If the timeline or representation of either group is incorrect, please let me know how so and I'll edit it. I tried to present a factual timeline with links, quotes, and free of distortion.
Competent Leader · · Western US · Joined Jan 2019 · Points: 0

I'll be honest:

I can't tell if this OP makes me glaze over more, or the glut of social media posts about it.

eli poss · · Durango, Co · Joined May 2014 · Points: 507

This ought  to be an entertaining thread to follow, and maybe even educational (although probably knot). Seems to me like an example of the "toxicity" of social media, to put in social justice warriors' terms.

Tradiban · · Unknown Hometown · Joined Apr 2004 · Points: 11,460

Some people have too much time in their hands. I'm going to ignore the issues here and troll this thread like it's my own.

Bambuda Jambuda · · The state of perpetual enli… · Joined Jan 2017 · Points: 0

"Social justice" requires that the party treating another party unjustly must be beaten "in public" by party(ies) other than the offended party that are willing to, and enjoy, the beating of others who "have it coming."

Regardless of who the party needing the beating is......

See also, "mob rule"

slim · · Unknown Hometown · Joined Dec 2004 · Points: 1,107

TLDR, nobody cares about this. ughhh, so much whining...

aikibujin · · Castle Rock, CO · Joined Oct 2014 · Points: 294
Tradiban wrote: Some people have too much time in their hands.
Pot, meet Tradiban.
Bambuda Jambuda · · The state of perpetual enli… · Joined Jan 2017 · Points: 0
Tradiban wrote: Some people have too much time in their hands. I'm going to ignore the issues here and troll this thread like it's my own.

It is not, but one can still dream.

Tradiban · · Unknown Hometown · Joined Apr 2004 · Points: 11,460
The Naked Edge wrote: (Please make an effort to keep the conversation focused on ideas and concepts, rather than personalities and personal attacks. I'm not from either group, and had never heard of either of these groups until last week)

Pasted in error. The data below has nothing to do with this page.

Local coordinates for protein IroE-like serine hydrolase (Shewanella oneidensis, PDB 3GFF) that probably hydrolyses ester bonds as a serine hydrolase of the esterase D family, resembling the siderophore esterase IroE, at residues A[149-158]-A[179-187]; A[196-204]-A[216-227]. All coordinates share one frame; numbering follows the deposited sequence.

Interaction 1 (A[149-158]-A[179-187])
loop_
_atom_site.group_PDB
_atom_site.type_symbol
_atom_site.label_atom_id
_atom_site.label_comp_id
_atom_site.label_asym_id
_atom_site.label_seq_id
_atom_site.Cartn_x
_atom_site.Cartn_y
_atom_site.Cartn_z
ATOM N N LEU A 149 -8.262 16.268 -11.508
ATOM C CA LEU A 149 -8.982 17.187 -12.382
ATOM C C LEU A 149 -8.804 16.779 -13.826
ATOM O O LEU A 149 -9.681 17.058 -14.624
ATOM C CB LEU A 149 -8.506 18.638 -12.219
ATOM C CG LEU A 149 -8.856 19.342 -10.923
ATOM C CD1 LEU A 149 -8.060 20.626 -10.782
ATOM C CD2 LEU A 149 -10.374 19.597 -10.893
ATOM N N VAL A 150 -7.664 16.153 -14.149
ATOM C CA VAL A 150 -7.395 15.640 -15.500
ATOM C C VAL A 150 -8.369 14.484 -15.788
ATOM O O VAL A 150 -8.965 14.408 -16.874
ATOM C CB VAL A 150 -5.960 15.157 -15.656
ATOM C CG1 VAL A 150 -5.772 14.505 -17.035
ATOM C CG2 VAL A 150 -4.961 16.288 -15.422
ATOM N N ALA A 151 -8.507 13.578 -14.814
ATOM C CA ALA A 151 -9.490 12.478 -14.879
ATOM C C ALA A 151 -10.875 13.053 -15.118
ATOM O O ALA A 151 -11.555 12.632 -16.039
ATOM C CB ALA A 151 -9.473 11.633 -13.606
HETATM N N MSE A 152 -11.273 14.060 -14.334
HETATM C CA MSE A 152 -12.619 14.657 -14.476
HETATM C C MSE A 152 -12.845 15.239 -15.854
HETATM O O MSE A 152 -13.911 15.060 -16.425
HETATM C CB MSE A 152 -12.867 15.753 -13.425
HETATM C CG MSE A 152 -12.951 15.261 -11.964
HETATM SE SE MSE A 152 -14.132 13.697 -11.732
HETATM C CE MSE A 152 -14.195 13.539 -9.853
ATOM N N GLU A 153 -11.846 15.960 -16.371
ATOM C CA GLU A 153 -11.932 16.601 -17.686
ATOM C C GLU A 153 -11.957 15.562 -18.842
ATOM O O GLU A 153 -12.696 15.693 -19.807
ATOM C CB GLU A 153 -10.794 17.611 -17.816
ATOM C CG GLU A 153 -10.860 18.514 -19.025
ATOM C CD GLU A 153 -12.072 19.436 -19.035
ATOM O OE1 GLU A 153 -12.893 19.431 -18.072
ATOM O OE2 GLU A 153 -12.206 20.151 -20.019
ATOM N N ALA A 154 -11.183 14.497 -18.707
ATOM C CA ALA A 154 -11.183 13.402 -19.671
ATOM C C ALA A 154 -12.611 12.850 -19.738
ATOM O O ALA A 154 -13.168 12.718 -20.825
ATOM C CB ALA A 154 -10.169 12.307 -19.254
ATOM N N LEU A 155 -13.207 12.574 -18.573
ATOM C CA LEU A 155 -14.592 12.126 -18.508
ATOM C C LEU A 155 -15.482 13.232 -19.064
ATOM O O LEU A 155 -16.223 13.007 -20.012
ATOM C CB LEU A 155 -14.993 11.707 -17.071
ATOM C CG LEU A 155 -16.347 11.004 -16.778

Has anyone else followed the ongoing conflict among climbing and outdoor companies regarding 2 nonprofit groups who have promoted similar goals and similar corporate pledges toward various forms of diversity? It seems like a microcosm of broader social-justice fights where the political left forms a circular firing squad largely over the narcissism of small differences. (that betrays my bias, yet I'm eager to be convinced otherwise) Particularly it seems to a have pitted those of a traditional liberal mindset (civil rights, 2nd wave feminism, people in the 30s/40s/50s) against an emerging far-left social justice (Diversity/Equity) group mostly but not entirely made up of people in their 20s collaborating online. To anyone familiar with Haidt's The Coddling of the American Mind or Lilla's "The Once and Future Liberal", this conflict within 2 factions of progressivism will be immediately recognizable.

Basic Timeline:


  • In 1996 the Outdoor Industry Womens Coalition was formed to encourage women getting jobs (and as participants) in the outdoor industry.

  • At a trade show in the summer 2015 OIWC got more than 30 companies to sign a pledge with various supports for more women hired in the outdoors industry. It eventually got more than 75 signatories and a $1.5million grant from REI. In 2016 the Womens Coalition renamed itself "Camber Outdoors", as a sign of wanting non-female-only involvement with a broadening mission and a less awkward name/acronym. Among other projects, they were funding "Pitchfest" for new women entrepreneurs to propose business ideas at trade shows.